Guantanamo generally and the tribunals were conceived on the idea that "constitutional protections wouldn't apply," Swift said. "The court said the Constitution applies. They're in big trouble."

    Human rights groups and many Democratic members of Congress celebrated the ruling as affirming the nation's commitment to the rule of law. Several Republican lawmakers called it a decision that put foreign terrorists' rights above the safety of the American people.

    The administration opened the detention facility at Guantanamo Bay shortly after the Sept. 11, 2001, terrorist attacks to hold enemy combatants, people suspected of ties to al-Qaida or the Taliban.

    The prison has been harshly criticized at home and abroad for the detentions themselves and the aggressive interrogations that were conducted there.

    At its heart, the 70-page ruling says that the detainees have the same rights as anyone else in custody in the United States to contest their detention before a judge. Kennedy also said the system the administration has put in place to classify detainees as enemy combatants and review those decisions is not an adequate substitute for the right to go before a civilian judge.

    The administration had argued first that the detainees have no rights. But it also contended that the classification and review process was sufficient.

    Chief Justice John Roberts, in his own dissent to Thursday's ruling, criticized the majority for striking down what he called "the most generous set of procedural protections ever afforded aliens detained by this country as enemy combatants."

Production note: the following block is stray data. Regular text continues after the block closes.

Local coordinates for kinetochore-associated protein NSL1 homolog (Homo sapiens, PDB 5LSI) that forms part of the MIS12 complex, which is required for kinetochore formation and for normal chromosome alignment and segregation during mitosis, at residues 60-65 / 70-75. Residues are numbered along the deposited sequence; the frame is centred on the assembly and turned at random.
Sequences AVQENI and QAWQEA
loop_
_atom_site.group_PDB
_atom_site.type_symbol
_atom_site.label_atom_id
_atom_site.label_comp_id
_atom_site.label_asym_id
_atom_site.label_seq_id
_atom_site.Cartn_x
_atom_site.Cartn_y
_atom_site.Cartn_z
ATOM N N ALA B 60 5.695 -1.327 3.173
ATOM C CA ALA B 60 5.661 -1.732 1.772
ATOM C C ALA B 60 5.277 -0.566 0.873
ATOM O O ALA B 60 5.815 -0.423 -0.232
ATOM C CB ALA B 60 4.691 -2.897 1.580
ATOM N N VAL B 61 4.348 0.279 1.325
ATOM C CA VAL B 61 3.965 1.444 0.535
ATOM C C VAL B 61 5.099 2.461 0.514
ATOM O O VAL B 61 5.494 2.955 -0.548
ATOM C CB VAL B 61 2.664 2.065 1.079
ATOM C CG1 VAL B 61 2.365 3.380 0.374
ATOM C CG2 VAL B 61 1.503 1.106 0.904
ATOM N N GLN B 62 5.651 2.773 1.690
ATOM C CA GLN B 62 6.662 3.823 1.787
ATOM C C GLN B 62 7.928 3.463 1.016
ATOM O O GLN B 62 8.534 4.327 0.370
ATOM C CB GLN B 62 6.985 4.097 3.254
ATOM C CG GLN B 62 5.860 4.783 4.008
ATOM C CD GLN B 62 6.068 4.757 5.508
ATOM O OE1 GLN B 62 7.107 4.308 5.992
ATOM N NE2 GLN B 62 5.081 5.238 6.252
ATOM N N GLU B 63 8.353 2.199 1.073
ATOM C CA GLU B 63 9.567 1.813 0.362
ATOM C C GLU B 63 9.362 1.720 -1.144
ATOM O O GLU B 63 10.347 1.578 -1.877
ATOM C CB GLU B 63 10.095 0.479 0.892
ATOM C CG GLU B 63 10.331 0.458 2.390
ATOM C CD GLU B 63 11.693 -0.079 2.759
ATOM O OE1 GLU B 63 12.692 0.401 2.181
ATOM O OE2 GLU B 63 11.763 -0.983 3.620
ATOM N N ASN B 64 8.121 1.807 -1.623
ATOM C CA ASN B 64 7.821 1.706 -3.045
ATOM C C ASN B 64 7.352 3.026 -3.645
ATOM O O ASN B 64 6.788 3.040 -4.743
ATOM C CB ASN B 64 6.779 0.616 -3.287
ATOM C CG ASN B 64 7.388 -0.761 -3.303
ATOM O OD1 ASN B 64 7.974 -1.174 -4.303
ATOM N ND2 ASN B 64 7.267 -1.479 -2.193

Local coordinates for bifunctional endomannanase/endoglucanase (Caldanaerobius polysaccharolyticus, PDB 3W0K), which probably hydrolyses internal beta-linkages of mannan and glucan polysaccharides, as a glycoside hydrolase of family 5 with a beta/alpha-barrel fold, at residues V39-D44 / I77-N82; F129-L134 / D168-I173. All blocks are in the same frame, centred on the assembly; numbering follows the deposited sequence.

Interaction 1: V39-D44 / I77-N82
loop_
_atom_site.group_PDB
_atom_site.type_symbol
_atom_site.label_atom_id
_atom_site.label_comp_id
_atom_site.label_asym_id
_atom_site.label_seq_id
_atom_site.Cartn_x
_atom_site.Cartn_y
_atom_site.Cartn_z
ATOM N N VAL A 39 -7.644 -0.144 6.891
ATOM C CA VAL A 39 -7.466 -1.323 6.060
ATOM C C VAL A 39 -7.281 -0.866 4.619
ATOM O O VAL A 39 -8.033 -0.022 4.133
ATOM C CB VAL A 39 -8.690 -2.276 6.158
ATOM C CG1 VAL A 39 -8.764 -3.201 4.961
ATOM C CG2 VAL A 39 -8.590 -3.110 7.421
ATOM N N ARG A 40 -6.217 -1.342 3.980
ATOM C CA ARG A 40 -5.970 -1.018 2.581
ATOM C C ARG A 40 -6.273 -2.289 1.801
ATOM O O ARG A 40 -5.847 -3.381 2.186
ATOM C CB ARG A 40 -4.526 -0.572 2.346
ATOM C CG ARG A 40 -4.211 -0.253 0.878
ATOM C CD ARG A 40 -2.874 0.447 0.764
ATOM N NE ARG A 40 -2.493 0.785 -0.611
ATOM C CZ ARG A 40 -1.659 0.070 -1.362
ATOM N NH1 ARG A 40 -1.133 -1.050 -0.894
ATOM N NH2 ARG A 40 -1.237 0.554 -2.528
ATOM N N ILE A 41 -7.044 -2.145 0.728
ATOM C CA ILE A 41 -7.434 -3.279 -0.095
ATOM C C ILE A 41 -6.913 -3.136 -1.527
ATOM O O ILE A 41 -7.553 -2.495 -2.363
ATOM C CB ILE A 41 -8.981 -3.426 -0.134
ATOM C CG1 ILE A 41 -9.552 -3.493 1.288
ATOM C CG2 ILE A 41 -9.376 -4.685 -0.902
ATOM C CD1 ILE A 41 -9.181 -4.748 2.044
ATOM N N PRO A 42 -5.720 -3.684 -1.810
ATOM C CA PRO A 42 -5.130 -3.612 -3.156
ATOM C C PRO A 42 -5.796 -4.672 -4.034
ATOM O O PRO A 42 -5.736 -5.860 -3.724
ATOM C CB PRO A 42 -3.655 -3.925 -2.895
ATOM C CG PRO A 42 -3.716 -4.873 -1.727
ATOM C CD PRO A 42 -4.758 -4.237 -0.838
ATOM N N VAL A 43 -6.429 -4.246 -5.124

Justices Samuel Alito and Clarence Thomas also dissented.

    Justices Stephen Breyer, Ruth Bader Ginsburg, David Souter and John Paul Stevens — the court's more liberal members — joined Kennedy to form the majority.

    Souter wrote a separate opinion in which he emphasized the length of the detentions.

    "A second fact insufficiently appreciated by the dissents is the length of the disputed imprisonments; some of the prisoners represented here today having been locked up for six years," Souter said. "Hence the hollow ring when the dissenters suggest that the court is somehow precipitating the judiciary into reviewing claims that the military ... could handle within some reasonable period of time."

    Scalia, citing a report by Senate Republicans, said at least 30 prisoners have returned to the battlefield following their release from Guantanamo.

    The court has ruled twice previously that people held at Guantanamo without charges can go into civilian courts to ask that the government justify their continued detention. Each time, the administration and Congress, then controlled by Republicans, changed the law to try to close the courthouse doors to the detainees.

    The court specifically struck down a provision of the Military Commissions Act of 2006 that denies Guantanamo detainees the right to file petitions of habeas corpus. Habeas corpus is a centuries-old legal principle, enshrined in the Constitution, that allows courts to determine whether a prisoner is being held illegally.

    The head of the New York-based Center for Constitutional Rights, which represents dozens of prisoners at Guantanamo, welcomed the ruling.

    "The Supreme Court has finally brought an end to one of our nation's most egregious injustices," said CCR Executive Director Vincent Warren. "By granting the writ of habeas corpus, the Supreme Court recognizes a rule of law established hundreds of years ago and essential to American jurisprudence since our nation's founding."

    Bush has said he wants to close the facility once countries can be found to take the prisoners who are there.

    Presidential candidates John McCain and Barack Obama also support shutting down the prison
  2. ConcordCowboy

    ConcordCowboy Mr. Buckeye

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    Bush and Cheney got to be pissed about this.